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Erasmus.

A LECTURE

BY

THE REV. JAMES HAMILTON, D.D.

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ERASMUS.

THANKS to history and to the pencil of Hans Holbein, we are pretty well acquainted with this figure. Slim and of moderate stature, bending slightly, as is usual with one who has just risen from his book, or who is habitually absorbed in study, he has still the movements—self-possessed and graceful-of a man at home in every company. His garb, indistinctly clerical, has no affectation of the courtier ; but its fur lining is suggestive of the cautious and catarrhal invalid. From under his quaint three-cornered cap, the cocked-hat's ancestor, there escapes a sufficiency of hairnow whitening, but once sunny-along with his fair complexion and light blue eyes, the token of his Teutonic pedigree. Over eyes half shut and hazy there usually hang lids heavy with thought or sorrow; but let these be lifted up, and forth flashes fire enough to light up an acre of countenance—that intuition which looks the spectator through and through, and sees, not only the mote in his eye, but the faults and foibles slung away in the basket behind his back-that electric glance which in a moment girds the globe, and which, revealing as it flies, takes in whatever it touches. The leading feature, the nose, is enough to make the fortune of any face,—so Grecian in its outline, so full of tact, so exquisitely æsthetic, with such an air of refinement all over it. And it is supported by a mouth in perfect keeping: the large thin lips firmly closed, but along the edges and angles so many bright thoughts visibly coming and going, that you see there is no shaft which that bow cannot shoot, -no thought which these versatile lips cannot utter. Were they opening, the words would be Latin, uttered in tones soft and silvery: and as you listened to the discourse, wise, playful, and richly allusive ; and as you looked at the expression, timid and triumphant by turns, and in which pensiveness and humour, benevolence and mischief, so rarely commingle,- you would have fully before you the specimen supreme of European scholarship,--the man who beyond all his fellows did the most to promote the Restoration of Sound Sense and the Revival of Letters in Europe.

When asked to give a lecture in this course, it struck me that the present subject might not be unsuitable. In a general way people do not know very much about our hero. They pass through Rotterdam, and they see his statue in the market-place; or at Basle, as one of its chief curiosities, they are obliged to visit his grave in the cathedral, and, like Nebuchadnezzar, “their thoughts trouble them." “Erasmus! Erasmus! what was he?” They have heard the name, but cannot just remember whether he was a Roman emperor or a poet of the Augustan era, till they are told that he flourished in the days when Leo X. was pope and Cbarles the Fifth was emperor. Then he was a soldier or a statesman? “Ah, no, how stupid ! now I remember, he was a great reformer, and took refuge in the Protestant town of Basle for fear that he would be burnt at Rome.” But being set right on this point,-by a Popish friend assured that he was no true Catholic, and by a Lutheran told that he never was a Protestant,-our inquirer asks no more questions and hazards no more guesses,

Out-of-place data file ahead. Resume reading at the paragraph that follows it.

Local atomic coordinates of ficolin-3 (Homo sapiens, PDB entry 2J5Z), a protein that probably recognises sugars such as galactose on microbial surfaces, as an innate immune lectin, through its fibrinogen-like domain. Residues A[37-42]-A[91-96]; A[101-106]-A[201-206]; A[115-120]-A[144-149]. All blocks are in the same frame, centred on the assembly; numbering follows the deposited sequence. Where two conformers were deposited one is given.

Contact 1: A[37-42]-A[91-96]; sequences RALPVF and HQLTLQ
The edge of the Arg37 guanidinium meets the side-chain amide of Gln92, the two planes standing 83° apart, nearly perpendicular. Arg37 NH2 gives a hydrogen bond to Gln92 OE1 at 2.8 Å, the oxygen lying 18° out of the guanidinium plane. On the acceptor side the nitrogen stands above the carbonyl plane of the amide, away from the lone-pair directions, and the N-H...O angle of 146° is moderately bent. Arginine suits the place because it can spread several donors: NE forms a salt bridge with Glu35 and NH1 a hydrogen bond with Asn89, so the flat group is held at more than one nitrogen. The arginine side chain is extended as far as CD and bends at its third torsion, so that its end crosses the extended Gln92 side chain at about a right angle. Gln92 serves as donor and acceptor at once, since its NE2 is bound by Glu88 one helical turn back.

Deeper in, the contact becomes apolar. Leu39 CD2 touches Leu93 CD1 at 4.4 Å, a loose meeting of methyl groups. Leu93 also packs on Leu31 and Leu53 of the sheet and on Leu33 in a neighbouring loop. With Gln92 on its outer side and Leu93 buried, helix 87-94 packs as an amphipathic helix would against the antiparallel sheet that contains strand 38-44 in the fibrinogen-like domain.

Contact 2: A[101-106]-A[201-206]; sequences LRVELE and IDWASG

but makes up his mind that Erasmus must have been a sort of nondescript, and the founder of the Erastian heresy.

It is really worth while to know something definite about the man who was the incidental originator of the English Reformation, and who did more than all his cotemporaries to rescue from Romish thraldom the scholarship of Europe. It is worth while to know something about the man who gave a second life to many fathers of the Church, and to many of the best authors of Greece and Rome, by rescuing their remains from the tomb of dark and dreary ages. It is worth while to know something of the man who in the annals of literature bulks so largely, that the works of wbich he is author, editor or subject, fill, in the magnificent catalogue of our National Collection, a folio volume. And, as his life was not without its lessons, so we hope our survey may not be without some profit.

It is nearly four hundred years since he was bornOctober 28th, 1467.* His father and mother were never married, a circumstance which involved his childhood in much misery, and with which he was reproached all through life by coarse and heartless adversaries. But the poor little outcast was bright and clever. He had a musical voice, and was early taken to sing as a chorister in Utrecht cathedral; and at nine years of age he was sent to school at Deventer. Here he is said to have learned by heart the whole of Horace and Terence; and although some of his masters were severe, the down-hearted scholar was sometimes cheered by a gleam of casual encouragement.

On one occasion Sintheim was 80 delighted with his performance that he kissed him and exclaimed, “ Cheer up, you will reach the top of the tree;" and when he was fourteen years of age, Rodolph Agricola visiting the school, was so struck with one of his exercises that he asked to see the author, and taking him with both hands behind the head, so that the bashful lad was obliged to look full into the face of the awful stranger, he said, “ You will be a great man one day.” On the whole, however, it was a hard

* He died at Basle, July 12th, 1536.

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